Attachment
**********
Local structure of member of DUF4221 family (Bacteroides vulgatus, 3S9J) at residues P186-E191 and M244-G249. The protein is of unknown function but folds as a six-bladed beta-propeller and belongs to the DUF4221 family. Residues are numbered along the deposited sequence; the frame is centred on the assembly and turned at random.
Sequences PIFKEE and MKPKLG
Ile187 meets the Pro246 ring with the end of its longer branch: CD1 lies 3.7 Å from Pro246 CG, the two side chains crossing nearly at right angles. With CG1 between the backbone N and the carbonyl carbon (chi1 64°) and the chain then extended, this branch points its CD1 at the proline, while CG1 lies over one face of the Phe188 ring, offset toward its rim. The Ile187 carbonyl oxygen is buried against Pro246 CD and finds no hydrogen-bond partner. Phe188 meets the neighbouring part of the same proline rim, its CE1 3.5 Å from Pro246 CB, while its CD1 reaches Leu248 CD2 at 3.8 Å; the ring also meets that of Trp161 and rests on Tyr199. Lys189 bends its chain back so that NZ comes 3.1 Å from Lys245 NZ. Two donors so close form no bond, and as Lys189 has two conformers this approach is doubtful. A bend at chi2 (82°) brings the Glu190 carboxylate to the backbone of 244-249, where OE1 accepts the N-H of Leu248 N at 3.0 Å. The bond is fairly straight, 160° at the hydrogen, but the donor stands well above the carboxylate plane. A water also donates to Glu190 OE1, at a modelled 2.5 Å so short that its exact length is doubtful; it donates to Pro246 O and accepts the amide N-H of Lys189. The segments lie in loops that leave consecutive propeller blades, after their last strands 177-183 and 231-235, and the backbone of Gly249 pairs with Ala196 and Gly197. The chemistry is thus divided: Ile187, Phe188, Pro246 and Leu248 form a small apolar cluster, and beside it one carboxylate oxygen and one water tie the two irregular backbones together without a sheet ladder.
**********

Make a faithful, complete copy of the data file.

Local structure of member of DUF4221 family (Bacteroides vulgatus, 3S9J) at residues P186-E191 and M244-G249. The protein is of unknown function but folds as a six-bladed beta-propeller and belongs to the DUF4221 family. Residues are numbered along the deposited sequence; the frame is centred on the assembly and turned at random.
Sequences PIFKEE and MKPKLG
Ile187 meets the Pro246 ring with the end of its longer branch: CD1 lies 3.7 Å from Pro246 CG, the two side chains crossing nearly at right angles. With CG1 between the backbone N and the carbonyl carbon (chi1 64°) and the chain then extended, this branch points its CD1 at the proline, while CG1 lies over one face of the Phe188 ring, offset toward its rim. The Ile187 carbonyl oxygen is buried against Pro246 CD and finds no hydrogen-bond partner. Phe188 meets the neighbouring part of the same proline rim, its CE1 3.5 Å from Pro246 CB, while its CD1 reaches Leu248 CD2 at 3.8 Å; the ring also meets that of Trp161 and rests on Tyr199. Lys189 bends its chain back so that NZ comes 3.1 Å from Lys245 NZ. Two donors so close form no bond, and as Lys189 has two conformers this approach is doubtful. A bend at chi2 (82°) brings the Glu190 carboxylate to the backbone of 244-249, where OE1 accepts the N-H of Leu248 N at 3.0 Å. The bond is fairly straight, 160° at the hydrogen, but the donor stands well above the carboxylate plane. A water also donates to Glu190 OE1, at a modelled 2.5 Å so short that its exact length is doubtful; it donates to Pro246 O and accepts the amide N-H of Lys189. The segments lie in loops that leave consecutive propeller blades, after their last strands 177-183 and 231-235, and the backbone of Gly249 pairs with Ala196 and Gly197. The chemistry is thus divided: Ile187, Phe188, Pro246 and Leu248 form a small apolar cluster, and beside it one carboxylate oxygen and one water tie the two irregular backbones together without a sheet ladder.